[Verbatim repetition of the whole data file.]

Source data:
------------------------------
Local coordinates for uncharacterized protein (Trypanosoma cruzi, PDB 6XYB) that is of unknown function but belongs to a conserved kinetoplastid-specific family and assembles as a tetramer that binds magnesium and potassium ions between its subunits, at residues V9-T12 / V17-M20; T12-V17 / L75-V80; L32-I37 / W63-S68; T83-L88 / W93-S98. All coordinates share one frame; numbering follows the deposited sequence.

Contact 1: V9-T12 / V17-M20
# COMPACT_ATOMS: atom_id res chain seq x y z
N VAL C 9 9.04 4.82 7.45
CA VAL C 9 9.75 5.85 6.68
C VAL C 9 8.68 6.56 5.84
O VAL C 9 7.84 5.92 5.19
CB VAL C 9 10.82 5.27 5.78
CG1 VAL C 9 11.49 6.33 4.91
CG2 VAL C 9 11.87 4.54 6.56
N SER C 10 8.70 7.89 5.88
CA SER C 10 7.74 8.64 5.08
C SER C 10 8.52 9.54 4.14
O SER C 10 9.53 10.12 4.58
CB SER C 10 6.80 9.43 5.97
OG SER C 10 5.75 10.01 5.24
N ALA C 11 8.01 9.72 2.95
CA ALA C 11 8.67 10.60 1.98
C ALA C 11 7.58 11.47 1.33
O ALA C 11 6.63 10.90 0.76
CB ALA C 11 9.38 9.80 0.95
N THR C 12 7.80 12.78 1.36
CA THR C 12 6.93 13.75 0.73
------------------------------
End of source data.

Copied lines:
Local coordinates for uncharacterized protein (Trypanosoma cruzi, PDB 6XYB) that is of unknown function but belongs to a conserved kinetoplastid-specific family and assembles as a tetramer that binds magnesium and potassium ions between its subunits, at residues V9-T12 / V17-M20; T12-V17 / L75-V80; L32-I37 / W63-S68; T83-L88 / W93-S98. All coordinates share one frame; numbering follows the deposited sequence.

Contact 1: V9-T12 / V17-M20
# COMPACT_ATOMS: atom_id res chain seq x y z
N VAL C 9 9.04 4.82 7.45
CA VAL C 9 9.75 5.85 6.68
C VAL C 9 8.68 6.56 5.84
O VAL C 9 7.84 5.92 5.19
CB VAL C 9 10.82 5.27 5.78
CG1 VAL C 9 11.49 6.33 4.91
CG2 VAL C 9 11.87 4.54 6.56
N SER C 10 8.70 7.89 5.88
CA SER C 10 7.74 8.64 5.08
C SER C 10 8.52 9.54 4.14
O SER C 10 9.53 10.12 4.58
CB SER C 10 6.80 9.43 5.97
OG SER C 10 5.75 10.01 5.24
N ALA C 11 8.01 9.72 2.95
CA ALA C 11 8.67 10.60 1.98
C ALA C 11 7.58 11.47 1.33
O ALA C 11 6.63 10.90 0.76
CB ALA C 11 9.38 9.80 0.95
N THR C 12 7.80 12.78 1.36
CA THR C 12 6.93 13.75 0.73